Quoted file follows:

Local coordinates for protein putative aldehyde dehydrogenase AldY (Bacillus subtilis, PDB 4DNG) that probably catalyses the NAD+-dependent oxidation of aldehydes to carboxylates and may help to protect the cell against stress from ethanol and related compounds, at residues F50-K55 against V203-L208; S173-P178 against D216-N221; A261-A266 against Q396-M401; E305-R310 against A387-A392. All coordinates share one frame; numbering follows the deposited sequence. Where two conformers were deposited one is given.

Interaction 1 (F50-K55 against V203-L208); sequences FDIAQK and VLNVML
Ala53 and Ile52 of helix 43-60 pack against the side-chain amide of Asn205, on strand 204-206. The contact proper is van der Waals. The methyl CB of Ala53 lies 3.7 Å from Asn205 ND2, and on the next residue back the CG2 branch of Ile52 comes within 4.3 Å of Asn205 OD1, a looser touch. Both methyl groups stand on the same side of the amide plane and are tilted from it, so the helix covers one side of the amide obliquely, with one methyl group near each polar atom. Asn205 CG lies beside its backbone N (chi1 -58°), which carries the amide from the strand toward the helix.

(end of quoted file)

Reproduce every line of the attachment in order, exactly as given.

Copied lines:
Local coordinates for protein putative aldehyde dehydrogenase AldY (Bacillus subtilis, PDB 4DNG) that probably catalyses the NAD+-dependent oxidation of aldehydes to carboxylates and may help to protect the cell against stress from ethanol and related compounds, at residues F50-K55 against V203-L208; S173-P178 against D216-N221; A261-A266 against Q396-M401; E305-R310 against A387-A392. All coordinates share one frame; numbering follows the deposited sequence. Where two conformers were deposited one is given.

Interaction 1 (F50-K55 against V203-L208); sequences FDIAQK and VLNVML
Ala53 and Ile52 of helix 43-60 pack against the side-chain amide of Asn205, on strand 204-206. The contact proper is van der Waals. The methyl CB of Ala53 lies 3.7 Å from Asn205 ND2, and on the next residue back the CG2 branch of Ile52 comes within 4.3 Å of Asn205 OD1, a looser touch. Both methyl groups stand on the same side of the amide plane and are tilted from it, so the helix covers one side of the amide obliquely, with one methyl group near each polar atom. Asn205 CG lies beside its backbone N (chi1 -58°), which carries the amide from the strand toward the helix.